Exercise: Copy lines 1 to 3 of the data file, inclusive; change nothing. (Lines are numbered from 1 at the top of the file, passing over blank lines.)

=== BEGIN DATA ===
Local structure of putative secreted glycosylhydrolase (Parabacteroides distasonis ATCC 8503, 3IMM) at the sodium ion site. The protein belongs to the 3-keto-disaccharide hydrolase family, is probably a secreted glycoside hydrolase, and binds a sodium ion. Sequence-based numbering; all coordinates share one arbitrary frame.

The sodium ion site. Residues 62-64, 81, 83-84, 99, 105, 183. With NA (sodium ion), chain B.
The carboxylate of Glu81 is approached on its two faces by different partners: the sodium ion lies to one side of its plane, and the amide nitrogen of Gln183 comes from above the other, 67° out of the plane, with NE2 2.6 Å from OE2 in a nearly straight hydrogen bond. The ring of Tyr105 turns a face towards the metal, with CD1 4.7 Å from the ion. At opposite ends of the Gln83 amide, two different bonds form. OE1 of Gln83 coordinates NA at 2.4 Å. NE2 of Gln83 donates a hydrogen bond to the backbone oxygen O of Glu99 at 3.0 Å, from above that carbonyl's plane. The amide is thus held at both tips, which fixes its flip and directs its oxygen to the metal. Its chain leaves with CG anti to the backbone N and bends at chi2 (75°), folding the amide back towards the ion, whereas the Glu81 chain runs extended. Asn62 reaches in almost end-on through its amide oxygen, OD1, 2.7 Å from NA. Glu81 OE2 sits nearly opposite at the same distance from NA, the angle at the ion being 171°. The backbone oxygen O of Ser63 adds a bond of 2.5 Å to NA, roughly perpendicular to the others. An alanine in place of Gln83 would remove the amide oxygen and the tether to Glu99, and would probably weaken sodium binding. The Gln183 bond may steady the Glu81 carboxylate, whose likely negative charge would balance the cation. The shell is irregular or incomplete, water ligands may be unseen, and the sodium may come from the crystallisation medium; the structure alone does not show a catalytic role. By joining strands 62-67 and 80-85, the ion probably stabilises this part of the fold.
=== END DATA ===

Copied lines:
Local structure of putative secreted glycosylhydrolase (Parabacteroides distasonis ATCC 8503, 3IMM) at the sodium ion site. The protein belongs to the 3-keto-disaccharide hydrolase family, is probably a secreted glycoside hydrolase, and binds a sodium ion. Sequence-based numbering; all coordinates share one arbitrary frame.

The sodium ion site. Residues 62-64, 81, 83-84, 99, 105, 183. With NA (sodium ion), chain B.
The carboxylate of Glu81 is approached on its two faces by different partners: the sodium ion lies to one side of its plane, and the amide nitrogen of Gln183 comes from above the other, 67° out of the plane, with NE2 2.6 Å from OE2 in a nearly straight hydrogen bond. The ring of Tyr105 turns a face towards the metal, with CD1 4.7 Å from the ion. At opposite ends of the Gln83 amide, two different bonds form. OE1 of Gln83 coordinates NA at 2.4 Å. NE2 of Gln83 donates a hydrogen bond to the backbone oxygen O of Glu99 at 3.0 Å, from above that carbonyl's plane. The amide is thus held at both tips, which fixes its flip and directs its oxygen to the metal. Its chain leaves with CG anti to the backbone N and bends at chi2 (75°), folding the amide back towards the ion, whereas the Glu81 chain runs extended. Asn62 reaches in almost end-on through its amide oxygen, OD1, 2.7 Å from NA. Glu81 OE2 sits nearly opposite at the same distance from NA, the angle at the ion being 171°. The backbone oxygen O of Ser63 adds a bond of 2.5 Å to NA, roughly perpendicular to the others. An alanine in place of Gln83 would remove the amide oxygen and the tether to Glu99, and would probably weaken sodium binding. The Gln183 bond may steady the Glu81 carboxylate, whose likely negative charge would balance the cation. The shell is irregular or incomplete, water ligands may be unseen, and the sodium may come from the crystallisation medium; the structure alone does not show a catalytic role. By joining strands 62-67 and 80-85, the ion probably stabilises this part of the fold.